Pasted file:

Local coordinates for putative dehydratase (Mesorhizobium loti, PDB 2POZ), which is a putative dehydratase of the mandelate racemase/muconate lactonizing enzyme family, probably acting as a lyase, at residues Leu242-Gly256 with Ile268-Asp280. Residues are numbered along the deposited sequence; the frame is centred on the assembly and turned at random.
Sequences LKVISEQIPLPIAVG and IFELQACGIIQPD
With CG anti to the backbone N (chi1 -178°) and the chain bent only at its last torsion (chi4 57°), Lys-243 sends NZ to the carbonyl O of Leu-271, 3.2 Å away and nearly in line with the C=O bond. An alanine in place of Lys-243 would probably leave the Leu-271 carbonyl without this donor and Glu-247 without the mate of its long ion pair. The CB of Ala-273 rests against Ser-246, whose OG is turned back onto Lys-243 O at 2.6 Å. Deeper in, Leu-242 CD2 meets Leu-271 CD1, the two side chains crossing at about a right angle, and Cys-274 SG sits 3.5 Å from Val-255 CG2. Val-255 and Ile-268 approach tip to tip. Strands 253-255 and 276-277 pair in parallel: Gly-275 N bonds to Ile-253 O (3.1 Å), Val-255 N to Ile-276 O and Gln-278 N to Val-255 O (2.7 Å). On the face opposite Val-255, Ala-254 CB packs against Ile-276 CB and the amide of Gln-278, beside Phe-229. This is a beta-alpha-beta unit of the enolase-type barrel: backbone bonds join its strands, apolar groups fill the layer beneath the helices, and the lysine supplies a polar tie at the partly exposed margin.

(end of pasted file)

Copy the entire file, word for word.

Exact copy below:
Local coordinates for putative dehydratase (Mesorhizobium loti, PDB 2POZ), which is a putative dehydratase of the mandelate racemase/muconate lactonizing enzyme family, probably acting as a lyase, at residues Leu242-Gly256 with Ile268-Asp280. Residues are numbered along the deposited sequence; the frame is centred on the assembly and turned at random.
Sequences LKVISEQIPLPIAVG and IFELQACGIIQPD
With CG anti to the backbone N (chi1 -178°) and the chain bent only at its last torsion (chi4 57°), Lys-243 sends NZ to the carbonyl O of Leu-271, 3.2 Å away and nearly in line with the C=O bond. An alanine in place of Lys-243 would probably leave the Leu-271 carbonyl without this donor and Glu-247 without the mate of its long ion pair. The CB of Ala-273 rests against Ser-246, whose OG is turned back onto Lys-243 O at 2.6 Å. Deeper in, Leu-242 CD2 meets Leu-271 CD1, the two side chains crossing at about a right angle, and Cys-274 SG sits 3.5 Å from Val-255 CG2. Val-255 and Ile-268 approach tip to tip. Strands 253-255 and 276-277 pair in parallel: Gly-275 N bonds to Ile-253 O (3.1 Å), Val-255 N to Ile-276 O and Gln-278 N to Val-255 O (2.7 Å). On the face opposite Val-255, Ala-254 CB packs against Ile-276 CB and the amide of Gln-278, beside Phe-229. This is a beta-alpha-beta unit of the enolase-type barrel: backbone bonds join its strands, apolar groups fill the layer beneath the helices, and the lysine supplies a polar tie at the partly exposed margin.